I’m so glad you managed to repair your relationship with your parents.

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  3. Often both the school option and home ed have downsides. There is no option out there that ‘meets’ your child’s needs. Specialist schools are not always a good fit, and you are left trying to work out which choice, home ed or school, is going to give your child the best personal and academic chance of progress. My son has severe anxiety but isn’t under CAMHS, who won’t see him because his anxiety is ‘part of’ his ASD, he’s not suicidal, he’s not self harming (thank god). But he never leaves the house and can’t access any activities with peers. He doesn’t qualify for the ‘medical’ option of EOTAS which would give him access to a unit. He would like to be in a small school
    with small classes of 5-6 kids. His transition into an amazing specialist school is at breaking point because of many changes which he can’t cope with. The next specialist school is an hour away and he can’t manage a journey that long. Also he starts transition with small steps of ten minutes at a time, how would that work if I’m driving him? It would be exhausting for us both. At home he functions amazingly well, online learning now offers interaction with other children in small groups like a ‘school’, he can pace his social energy. Yes he won’t have the access to professionals ‘on tap’ that specialist offers, but he’s not been able to access them anyway due to his anxiety! And you can’t just keep fighting for different schools that appear to be a good fit, if your child has already had two failed transitions. Each attempt at school, each battle with the system, affects relationships and family life and at some point you have to decide what to compromise on before your family falls apart. Sometimes you have to accept that your child’s education will not be as you’d like it, but you have a happy child and you have saved your marriage.

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    1. The impact of the fighting and the failed placements can be horrific for children and their families and, sadly, I think it’s easily ignored too.
      It lovely to hear that home educating has solved some problems for you.

      Liked by 1 person

  4. I enjoyed your post. And I think you’ve identified something here that the authorities overlook: Elective home education – as they like to call it – is in most cases not ‘elective’; people turn to it because the system is failing their child! I wonder how many home educators there would be if there was an inspiring, democratic, respectful, place for children to be educated that catered for the diversity of needs and interests and learning preferences of all our individual learners?! That’s what would have made the difference to our choice to home educate!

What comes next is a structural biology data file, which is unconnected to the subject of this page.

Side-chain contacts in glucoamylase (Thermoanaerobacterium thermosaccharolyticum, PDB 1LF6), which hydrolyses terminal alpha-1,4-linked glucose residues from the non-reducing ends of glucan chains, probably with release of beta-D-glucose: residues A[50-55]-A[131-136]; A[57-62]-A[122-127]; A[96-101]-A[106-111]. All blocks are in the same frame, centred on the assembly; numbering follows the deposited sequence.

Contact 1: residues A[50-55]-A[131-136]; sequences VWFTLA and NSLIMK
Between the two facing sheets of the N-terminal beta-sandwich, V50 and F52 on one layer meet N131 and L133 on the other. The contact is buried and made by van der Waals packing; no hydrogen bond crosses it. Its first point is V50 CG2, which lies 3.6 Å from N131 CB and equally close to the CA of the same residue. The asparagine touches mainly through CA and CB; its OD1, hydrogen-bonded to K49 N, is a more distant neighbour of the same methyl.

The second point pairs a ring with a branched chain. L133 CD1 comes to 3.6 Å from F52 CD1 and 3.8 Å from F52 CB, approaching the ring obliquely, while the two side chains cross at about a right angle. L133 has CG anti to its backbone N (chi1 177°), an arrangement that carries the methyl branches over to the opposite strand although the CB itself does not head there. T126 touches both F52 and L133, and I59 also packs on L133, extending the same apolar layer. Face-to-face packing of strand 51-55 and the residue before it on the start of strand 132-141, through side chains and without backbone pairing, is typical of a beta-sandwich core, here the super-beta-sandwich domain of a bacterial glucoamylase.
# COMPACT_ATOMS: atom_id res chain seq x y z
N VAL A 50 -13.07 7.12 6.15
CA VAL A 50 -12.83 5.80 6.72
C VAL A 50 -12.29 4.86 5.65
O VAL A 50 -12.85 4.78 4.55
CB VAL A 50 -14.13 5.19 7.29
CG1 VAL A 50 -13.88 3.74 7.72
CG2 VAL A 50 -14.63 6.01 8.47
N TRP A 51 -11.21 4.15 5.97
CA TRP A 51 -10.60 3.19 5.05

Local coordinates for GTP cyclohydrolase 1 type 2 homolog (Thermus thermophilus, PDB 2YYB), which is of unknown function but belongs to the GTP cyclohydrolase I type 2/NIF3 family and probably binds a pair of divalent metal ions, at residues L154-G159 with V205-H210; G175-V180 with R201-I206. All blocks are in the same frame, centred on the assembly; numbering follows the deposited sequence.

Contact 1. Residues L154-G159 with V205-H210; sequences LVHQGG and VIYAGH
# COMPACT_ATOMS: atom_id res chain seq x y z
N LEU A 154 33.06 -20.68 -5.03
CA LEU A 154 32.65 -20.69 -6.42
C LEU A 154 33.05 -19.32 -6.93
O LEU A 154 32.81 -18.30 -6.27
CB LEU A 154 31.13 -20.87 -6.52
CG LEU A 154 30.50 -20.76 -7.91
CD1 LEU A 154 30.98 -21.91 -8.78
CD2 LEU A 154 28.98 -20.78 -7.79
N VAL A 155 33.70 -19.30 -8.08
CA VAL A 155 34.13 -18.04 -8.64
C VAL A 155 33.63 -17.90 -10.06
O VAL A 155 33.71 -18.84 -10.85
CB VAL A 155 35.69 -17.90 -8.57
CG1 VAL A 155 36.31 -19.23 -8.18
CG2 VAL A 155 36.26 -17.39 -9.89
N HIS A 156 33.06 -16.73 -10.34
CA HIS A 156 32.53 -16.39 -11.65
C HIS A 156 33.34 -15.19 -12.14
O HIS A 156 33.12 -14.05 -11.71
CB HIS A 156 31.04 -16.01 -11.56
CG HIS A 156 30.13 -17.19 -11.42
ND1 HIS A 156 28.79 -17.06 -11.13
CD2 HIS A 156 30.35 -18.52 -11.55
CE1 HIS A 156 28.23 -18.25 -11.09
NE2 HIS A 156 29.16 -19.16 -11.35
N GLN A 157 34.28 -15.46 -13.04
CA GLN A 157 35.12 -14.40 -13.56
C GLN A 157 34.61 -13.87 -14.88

Liked by 2 people

  5. “Every school should be an inspiring, democratic, respectful, place for children to be educated that catered for the diversity of needs and interests and learning preferences of all our individual learners.” I don’t know where we would have to start to bring that about, but I need the education system to embrace these values. As a home educator I struggle to meet my own needs along that of my child’s, as my responsibility for his learning weighs heavier than my need for my own sanity. As you say, with schools operating along those lines I would not have needed to ‘choose’ home education.

    Liked by 1 person

    1. I think we, as parents, need to be clear that we don’t expect schools to offer a tailor made package of perfection to every child, including our own.
      What we need is a system that meets their needs well enough to offer them the same opportunity to fulfil their potential that is available to their neurotypical peers. Then home educating would be a genuine choice like it is for other families.
      It was talking to parents in your position that inspired me to write this blog. Home education shouldn’t be the ‘least worst’ option for anybody.

      Like